Thechild should also learn to use verbal and linguistic skills. Thisinvolves use of words to express himself. The use of words isimportant in communication as the child learns to express hisfeelings and ideas. This assists in developing interpersonal skills.Interpersonal skills help in social interactions and communication(Gardener 1993). The child should also gain interpersonal skills thatenable him to understand himself as this is the basis on whichintrapersonal skills are developed. The ability to use logical skillsis important as it enables the child to analyze a situation and actaccordingly (Gardener 1993). This is developed by presenting simpleproblems to the child that involves logical thinking so as to solve.

Multipleintelligences are important as they help the child to learn how tosolve different problems by applying different skills. This helps thechild to become more independent and explore his environment. Theability to solve problems using different skills is important as thechild learns to actively use different skills that aid in cognitivedevelopment (Gardener 1993). Multiple intelligences also allow thechild to combine skills learned to solve problems. The ability tolearn how to use different skills to solve different problemsindicates cognitive development and it shows that the child isactively engaging cognitive skills. The teachers and the parentsought to use the different abilities to help the child to solveproblems.

ChildD’s multiple intelligences have grown remarkably and he usesdifferent cues to learn. This has improved his independence as he cannow perform different tasks based on what he has learned. However, hestill has some problems placing different things in differentcontexts especially those that are theoretical. The teacher andlearning support workers are coming up with items and activities thatconnect abstract ideas to concrete actions as he has shown ability tolearn through active engagement. This is expected to help him todifferentiate abstract ideas.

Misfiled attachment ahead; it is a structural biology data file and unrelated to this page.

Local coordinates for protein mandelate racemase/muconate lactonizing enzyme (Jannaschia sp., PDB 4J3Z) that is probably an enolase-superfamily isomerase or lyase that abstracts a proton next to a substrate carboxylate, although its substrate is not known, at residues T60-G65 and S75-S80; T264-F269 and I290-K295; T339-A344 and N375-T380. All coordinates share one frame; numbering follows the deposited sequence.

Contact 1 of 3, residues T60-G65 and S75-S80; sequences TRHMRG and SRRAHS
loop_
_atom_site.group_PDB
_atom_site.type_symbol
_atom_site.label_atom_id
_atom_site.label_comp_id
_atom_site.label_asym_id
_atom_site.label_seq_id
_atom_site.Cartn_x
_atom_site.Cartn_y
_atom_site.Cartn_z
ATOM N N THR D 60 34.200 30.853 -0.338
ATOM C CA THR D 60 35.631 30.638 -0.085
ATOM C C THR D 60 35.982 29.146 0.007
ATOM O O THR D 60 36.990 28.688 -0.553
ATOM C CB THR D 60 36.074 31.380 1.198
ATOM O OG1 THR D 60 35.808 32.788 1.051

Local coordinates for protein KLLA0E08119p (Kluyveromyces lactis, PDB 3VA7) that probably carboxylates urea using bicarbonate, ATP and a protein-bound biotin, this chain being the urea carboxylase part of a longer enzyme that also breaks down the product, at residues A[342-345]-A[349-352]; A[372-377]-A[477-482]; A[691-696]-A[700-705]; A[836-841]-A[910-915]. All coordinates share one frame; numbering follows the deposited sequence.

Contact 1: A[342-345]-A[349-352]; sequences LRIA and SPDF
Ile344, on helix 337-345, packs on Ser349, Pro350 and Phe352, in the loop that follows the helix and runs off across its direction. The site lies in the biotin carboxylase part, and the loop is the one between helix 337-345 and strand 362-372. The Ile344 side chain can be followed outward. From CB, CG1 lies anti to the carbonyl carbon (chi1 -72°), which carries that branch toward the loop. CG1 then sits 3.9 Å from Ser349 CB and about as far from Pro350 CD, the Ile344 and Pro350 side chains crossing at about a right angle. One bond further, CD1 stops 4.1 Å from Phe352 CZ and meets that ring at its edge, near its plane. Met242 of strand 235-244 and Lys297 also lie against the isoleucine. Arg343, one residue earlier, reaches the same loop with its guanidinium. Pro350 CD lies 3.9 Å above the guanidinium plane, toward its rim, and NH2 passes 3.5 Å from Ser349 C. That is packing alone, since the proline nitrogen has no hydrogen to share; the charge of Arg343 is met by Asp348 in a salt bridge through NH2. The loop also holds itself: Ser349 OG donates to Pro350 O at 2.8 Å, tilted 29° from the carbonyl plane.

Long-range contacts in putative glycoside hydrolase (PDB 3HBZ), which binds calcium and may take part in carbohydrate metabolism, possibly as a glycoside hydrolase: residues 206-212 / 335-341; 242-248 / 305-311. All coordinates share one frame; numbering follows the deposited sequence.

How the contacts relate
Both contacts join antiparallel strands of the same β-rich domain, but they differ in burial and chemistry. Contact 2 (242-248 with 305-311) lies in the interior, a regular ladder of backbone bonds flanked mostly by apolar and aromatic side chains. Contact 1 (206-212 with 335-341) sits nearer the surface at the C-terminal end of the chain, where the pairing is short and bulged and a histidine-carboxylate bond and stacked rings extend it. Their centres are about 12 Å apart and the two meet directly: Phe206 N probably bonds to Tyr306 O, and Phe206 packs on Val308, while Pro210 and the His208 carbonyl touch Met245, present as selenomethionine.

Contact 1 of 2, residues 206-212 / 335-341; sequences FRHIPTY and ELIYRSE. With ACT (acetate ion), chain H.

Oncelearning has taken place, the next step is to improve memory. Child Dhas difficulties in storing information in memory. The mostappropriate approach is to help the child to associate cognitiveskills with sensory skills. This means that the child learns byobserving, listening, touching and pronouncing. This is because theability to activate the sensory skills facilitates utilization ofcognitive skills (Pound 2003). It is easier for the child to learnthings that stimulate the senses that use of abstract knowledge. Oncethe child learns to repeat what is learnt, the child learns buildsschemas that are important in storing what is learnt in memory.

Socialinteraction, according to Vygotsky is a learning process. Theinteraction introduces new ideas and facilitates exchange ofinformation. The teacher and learning support workers can help toimprove the child’s social skills by encouraging the child to sharestories and to interact with other children. The parents can alsoimprove the social skills by encouraging the child to share dailyexperiences at the end of the day (Curtis &amp Pettigrew 2009). Thishelps the child to learn how to hold conversations and to expresshimself. Once the child can express himself, he can easily interactwith others as his intrapersonal skills improve by developinginterpersonal skills.

Achild’s ability to learn and interact with others is based on hisconfidence. The child learns by having the courage to express himselfand interact with others. The teacher and the parents can build thechild’s confidence by learning to listen to his opinion andencouraging him to actively participate in decision making. This isimportant as it engages the child and gives him the confidence to beopen and optimistic (Dean 2006). Confidence is also built byrewarding the child when he does the right thing and develops newskills. This helps the child to explore his environment and motivateshim to learn new things (Graham &amp Weiner nd). The teacher and theparent should also give the child time to answer questions as thishelps him to relax and think actively.

Initially,child D could not sit quietly during class and this affected hislearning as he was unable to concentrate. The first learning targetwas to have the child learn how to sit quietly for at least tenminutes then for a whole class. The teacher and the learning supportworkers first talk calmly to child D and tell him what is expected ofhim in terms of concentrating. The first few days are challenging andthe teacher has to use rewards to encourage him to sit down quietlyand calmly. The child learns how to do this within two weeks althoughhe occasionally becomes stubborn. His behaviour in terms of sittingdown quietly has, however, improved.